To illustrate just how insignificant the impact of turbidity on the environment is let’s look at two photographs. The photo on the left was at taken at flood stage on the Klamath River. Turbidity was 656 NTU. The photo on the right is the same water that had been shaken, dispensed and allowed to settle over night. The vial on the right shows what the turbidity looked like in the river while the vial on the left is the same concentration of sediments that were not re-suspended. This is the time of year when the salmon have spawned and the fish redds are in the stream bottoms. H.B. Ward explained why fish survive in this environment. He said, “Mining debris is chemically inert, makes no oxygen demand on the stream and therefore takes away from the flowing water nothing which the fish require. This is equally true of this material whether placed in transit by nature or by man since the products are alike in nature and comes from the same sources
Small scale miners remove large quantities of waste materials from their work sites. For example, the sluice box full of lead was just a portion of the 11 pounds removed from the Lewis River in Washington State. The gold pan to the right contains fishing lead weights, lures, leader, and hooks. The knife was also dredged up from Quartzville Creek, Oregon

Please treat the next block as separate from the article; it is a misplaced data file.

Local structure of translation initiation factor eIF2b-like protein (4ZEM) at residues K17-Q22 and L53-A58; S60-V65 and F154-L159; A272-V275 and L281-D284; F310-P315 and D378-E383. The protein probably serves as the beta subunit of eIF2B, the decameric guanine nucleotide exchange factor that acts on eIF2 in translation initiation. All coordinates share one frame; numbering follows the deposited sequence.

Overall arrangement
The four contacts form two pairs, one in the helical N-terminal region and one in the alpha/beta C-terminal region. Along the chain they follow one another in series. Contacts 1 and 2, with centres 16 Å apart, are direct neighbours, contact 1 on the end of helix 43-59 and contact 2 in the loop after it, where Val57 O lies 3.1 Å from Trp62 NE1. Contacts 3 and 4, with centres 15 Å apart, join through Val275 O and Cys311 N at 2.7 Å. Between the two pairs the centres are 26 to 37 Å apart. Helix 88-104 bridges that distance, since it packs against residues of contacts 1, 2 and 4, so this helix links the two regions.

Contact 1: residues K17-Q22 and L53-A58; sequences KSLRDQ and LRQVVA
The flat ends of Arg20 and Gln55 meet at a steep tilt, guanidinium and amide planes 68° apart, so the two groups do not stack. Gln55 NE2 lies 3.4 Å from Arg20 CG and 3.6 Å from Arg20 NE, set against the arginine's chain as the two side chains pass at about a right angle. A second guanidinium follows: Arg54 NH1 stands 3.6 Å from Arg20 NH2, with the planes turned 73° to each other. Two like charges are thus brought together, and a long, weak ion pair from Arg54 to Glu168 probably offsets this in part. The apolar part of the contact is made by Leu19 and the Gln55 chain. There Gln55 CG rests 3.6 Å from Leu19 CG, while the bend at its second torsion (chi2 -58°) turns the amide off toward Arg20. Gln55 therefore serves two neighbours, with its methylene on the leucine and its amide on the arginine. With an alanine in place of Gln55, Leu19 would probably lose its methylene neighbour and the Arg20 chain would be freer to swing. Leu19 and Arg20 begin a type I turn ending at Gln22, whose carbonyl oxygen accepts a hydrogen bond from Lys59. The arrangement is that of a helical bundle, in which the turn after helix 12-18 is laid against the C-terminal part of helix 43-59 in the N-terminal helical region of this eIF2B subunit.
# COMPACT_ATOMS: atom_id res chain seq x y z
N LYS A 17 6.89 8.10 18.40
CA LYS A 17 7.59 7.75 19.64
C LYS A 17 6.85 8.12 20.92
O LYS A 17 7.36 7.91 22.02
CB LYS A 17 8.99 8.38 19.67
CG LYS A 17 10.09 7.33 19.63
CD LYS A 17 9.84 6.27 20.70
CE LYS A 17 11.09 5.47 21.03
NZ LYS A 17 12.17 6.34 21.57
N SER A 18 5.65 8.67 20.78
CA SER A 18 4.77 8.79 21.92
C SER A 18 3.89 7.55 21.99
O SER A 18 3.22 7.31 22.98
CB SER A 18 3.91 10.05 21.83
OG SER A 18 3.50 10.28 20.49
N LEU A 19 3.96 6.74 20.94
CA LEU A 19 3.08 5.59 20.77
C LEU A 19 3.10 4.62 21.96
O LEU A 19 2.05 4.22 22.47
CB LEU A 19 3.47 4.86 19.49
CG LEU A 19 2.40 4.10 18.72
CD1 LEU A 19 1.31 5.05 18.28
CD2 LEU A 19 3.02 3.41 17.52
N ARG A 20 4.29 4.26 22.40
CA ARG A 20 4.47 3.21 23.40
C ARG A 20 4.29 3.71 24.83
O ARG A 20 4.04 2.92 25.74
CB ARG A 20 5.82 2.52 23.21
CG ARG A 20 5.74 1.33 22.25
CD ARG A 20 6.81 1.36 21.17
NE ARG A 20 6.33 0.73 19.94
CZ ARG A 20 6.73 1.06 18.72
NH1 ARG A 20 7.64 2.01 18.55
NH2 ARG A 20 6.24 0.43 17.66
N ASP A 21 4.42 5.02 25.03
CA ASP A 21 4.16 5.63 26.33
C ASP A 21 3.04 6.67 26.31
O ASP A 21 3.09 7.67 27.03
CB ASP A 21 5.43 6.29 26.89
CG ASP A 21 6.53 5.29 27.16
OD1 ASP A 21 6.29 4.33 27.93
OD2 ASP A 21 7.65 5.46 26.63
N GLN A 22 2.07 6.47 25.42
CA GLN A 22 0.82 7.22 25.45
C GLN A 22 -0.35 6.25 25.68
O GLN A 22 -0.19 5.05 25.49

A significantly worst example of river pollution is shown in the photographs below. It is clear that this waste is not the result of small scale mining. In these photographs you can see golf balls, hats shoes, plastic bottles, sunglasses, paddles, etc. All of this trash was removed from of ONE (1) dredge site during a summer season on the South Fork of the American River. The American River is popular for rafting trips, however, if a miner owned a gold claim and all this waste ended up on his claim, who do you suppose will be blamed for trashing the environment?